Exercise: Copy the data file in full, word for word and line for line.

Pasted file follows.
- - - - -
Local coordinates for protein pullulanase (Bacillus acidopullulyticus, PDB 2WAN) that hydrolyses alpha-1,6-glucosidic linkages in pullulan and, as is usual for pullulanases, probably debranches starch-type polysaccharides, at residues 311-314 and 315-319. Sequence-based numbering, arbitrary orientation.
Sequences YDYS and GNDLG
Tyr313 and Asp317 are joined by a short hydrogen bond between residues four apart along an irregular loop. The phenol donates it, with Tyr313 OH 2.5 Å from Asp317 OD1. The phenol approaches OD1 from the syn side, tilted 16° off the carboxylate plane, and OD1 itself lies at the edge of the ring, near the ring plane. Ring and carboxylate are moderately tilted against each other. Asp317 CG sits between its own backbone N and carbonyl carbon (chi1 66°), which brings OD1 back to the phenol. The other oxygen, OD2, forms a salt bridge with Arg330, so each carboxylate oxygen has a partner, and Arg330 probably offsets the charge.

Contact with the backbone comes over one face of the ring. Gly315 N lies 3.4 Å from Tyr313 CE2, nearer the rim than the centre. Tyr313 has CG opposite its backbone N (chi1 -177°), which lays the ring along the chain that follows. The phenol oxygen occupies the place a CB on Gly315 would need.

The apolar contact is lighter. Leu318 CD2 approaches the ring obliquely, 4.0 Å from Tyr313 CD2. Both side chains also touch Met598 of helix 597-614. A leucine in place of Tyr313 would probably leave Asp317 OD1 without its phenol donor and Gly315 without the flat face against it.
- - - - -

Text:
Local coordinates for protein pullulanase (Bacillus acidopullulyticus, PDB 2WAN) that hydrolyses alpha-1,6-glucosidic linkages in pullulan and, as is usual for pullulanases, probably debranches starch-type polysaccharides, at residues 311-314 and 315-319. Sequence-based numbering, arbitrary orientation.
Sequences YDYS and GNDLG
Tyr313 and Asp317 are joined by a short hydrogen bond between residues four apart along an irregular loop. The phenol donates it, with Tyr313 OH 2.5 Å from Asp317 OD1. The phenol approaches OD1 from the syn side, tilted 16° off the carboxylate plane, and OD1 itself lies at the edge of the ring, near the ring plane. Ring and carboxylate are moderately tilted against each other. Asp317 CG sits between its own backbone N and carbonyl carbon (chi1 66°), which brings OD1 back to the phenol. The other oxygen, OD2, forms a salt bridge with Arg330, so each carboxylate oxygen has a partner, and Arg330 probably offsets the charge.

Contact with the backbone comes over one face of the ring. Gly315 N lies 3.4 Å from Tyr313 CE2, nearer the rim than the centre. Tyr313 has CG opposite its backbone N (chi1 -177°), which lays the ring along the chain that follows. The phenol oxygen occupies the place a CB on Gly315 would need.

The apolar contact is lighter. Leu318 CD2 approaches the ring obliquely, 4.0 Å from Tyr313 CD2. Both side chains also touch Met598 of helix 597-614. A leucine in place of Tyr313 would probably leave Asp317 OD1 without its phenol donor and Gly315 without the flat face against it.